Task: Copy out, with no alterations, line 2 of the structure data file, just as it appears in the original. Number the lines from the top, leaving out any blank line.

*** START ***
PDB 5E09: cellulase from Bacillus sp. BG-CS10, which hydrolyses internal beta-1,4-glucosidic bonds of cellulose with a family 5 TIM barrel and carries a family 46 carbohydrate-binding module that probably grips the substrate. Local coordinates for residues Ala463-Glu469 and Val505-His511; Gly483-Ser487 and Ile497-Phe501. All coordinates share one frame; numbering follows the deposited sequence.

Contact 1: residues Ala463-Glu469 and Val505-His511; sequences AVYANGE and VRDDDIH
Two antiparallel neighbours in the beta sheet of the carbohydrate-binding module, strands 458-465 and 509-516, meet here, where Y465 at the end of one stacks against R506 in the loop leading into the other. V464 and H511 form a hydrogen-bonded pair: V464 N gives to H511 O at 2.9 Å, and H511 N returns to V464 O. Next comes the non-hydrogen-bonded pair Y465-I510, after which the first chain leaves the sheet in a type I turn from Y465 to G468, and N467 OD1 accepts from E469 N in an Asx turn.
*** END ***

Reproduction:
Contact 1: residues Ala463-Glu469 and Val505-His511; sequences AVYANGE and VRDDDIH